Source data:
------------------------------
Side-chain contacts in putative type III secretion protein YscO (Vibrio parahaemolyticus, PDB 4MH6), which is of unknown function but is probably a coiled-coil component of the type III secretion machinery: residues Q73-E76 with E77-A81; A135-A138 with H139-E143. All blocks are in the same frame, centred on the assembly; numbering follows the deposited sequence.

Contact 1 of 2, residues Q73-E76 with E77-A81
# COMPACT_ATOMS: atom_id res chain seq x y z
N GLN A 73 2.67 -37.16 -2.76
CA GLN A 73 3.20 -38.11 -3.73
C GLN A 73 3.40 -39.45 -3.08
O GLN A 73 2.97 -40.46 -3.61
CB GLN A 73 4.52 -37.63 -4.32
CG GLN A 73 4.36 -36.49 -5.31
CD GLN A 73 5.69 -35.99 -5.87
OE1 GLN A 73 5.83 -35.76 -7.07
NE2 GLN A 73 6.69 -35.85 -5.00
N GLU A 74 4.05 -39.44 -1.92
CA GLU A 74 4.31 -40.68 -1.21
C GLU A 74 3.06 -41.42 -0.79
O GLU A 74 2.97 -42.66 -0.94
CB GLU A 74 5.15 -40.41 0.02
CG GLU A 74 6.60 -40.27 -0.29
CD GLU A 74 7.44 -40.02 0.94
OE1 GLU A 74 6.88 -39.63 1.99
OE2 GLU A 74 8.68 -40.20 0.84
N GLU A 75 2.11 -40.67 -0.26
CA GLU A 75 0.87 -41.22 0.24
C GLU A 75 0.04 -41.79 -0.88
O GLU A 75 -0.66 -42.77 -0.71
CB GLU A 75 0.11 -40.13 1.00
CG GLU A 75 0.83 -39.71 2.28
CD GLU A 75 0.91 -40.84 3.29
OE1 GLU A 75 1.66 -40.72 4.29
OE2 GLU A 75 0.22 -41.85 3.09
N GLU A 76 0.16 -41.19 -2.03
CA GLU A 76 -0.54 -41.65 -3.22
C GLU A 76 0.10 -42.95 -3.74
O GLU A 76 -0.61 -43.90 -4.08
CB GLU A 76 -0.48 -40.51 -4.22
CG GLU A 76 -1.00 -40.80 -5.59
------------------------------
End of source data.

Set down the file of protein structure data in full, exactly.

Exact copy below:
Side-chain contacts in putative type III secretion protein YscO (Vibrio parahaemolyticus, PDB 4MH6), which is of unknown function but is probably a coiled-coil component of the type III secretion machinery: residues Q73-E76 with E77-A81; A135-A138 with H139-E143. All blocks are in the same frame, centred on the assembly; numbering follows the deposited sequence.

Contact 1 of 2, residues Q73-E76 with E77-A81
# COMPACT_ATOMS: atom_id res chain seq x y z
N GLN A 73 2.67 -37.16 -2.76
CA GLN A 73 3.20 -38.11 -3.73
C GLN A 73 3.40 -39.45 -3.08
O GLN A 73 2.97 -40.46 -3.61
CB GLN A 73 4.52 -37.63 -4.32
CG GLN A 73 4.36 -36.49 -5.31
CD GLN A 73 5.69 -35.99 -5.87
OE1 GLN A 73 5.83 -35.76 -7.07
NE2 GLN A 73 6.69 -35.85 -5.00
N GLU A 74 4.05 -39.44 -1.92
CA GLU A 74 4.31 -40.68 -1.21
C GLU A 74 3.06 -41.42 -0.79
O GLU A 74 2.97 -42.66 -0.94
CB GLU A 74 5.15 -40.41 0.02
CG GLU A 74 6.60 -40.27 -0.29
CD GLU A 74 7.44 -40.02 0.94
OE1 GLU A 74 6.88 -39.63 1.99
OE2 GLU A 74 8.68 -40.20 0.84
N GLU A 75 2.11 -40.67 -0.26
CA GLU A 75 0.87 -41.22 0.24
C GLU A 75 0.04 -41.79 -0.88
O GLU A 75 -0.66 -42.77 -0.71
CB GLU A 75 0.11 -40.13 1.00
CG GLU A 75 0.83 -39.71 2.28
CD GLU A 75 0.91 -40.84 3.29
OE1 GLU A 75 1.66 -40.72 4.29
OE2 GLU A 75 0.22 -41.85 3.09
N GLU A 76 0.16 -41.19 -2.03
CA GLU A 76 -0.54 -41.65 -3.22
C GLU A 76 0.10 -42.95 -3.74
O GLU A 76 -0.61 -43.90 -4.08
CB GLU A 76 -0.48 -40.51 -4.22
CG GLU A 76 -1.00 -40.80 -5.59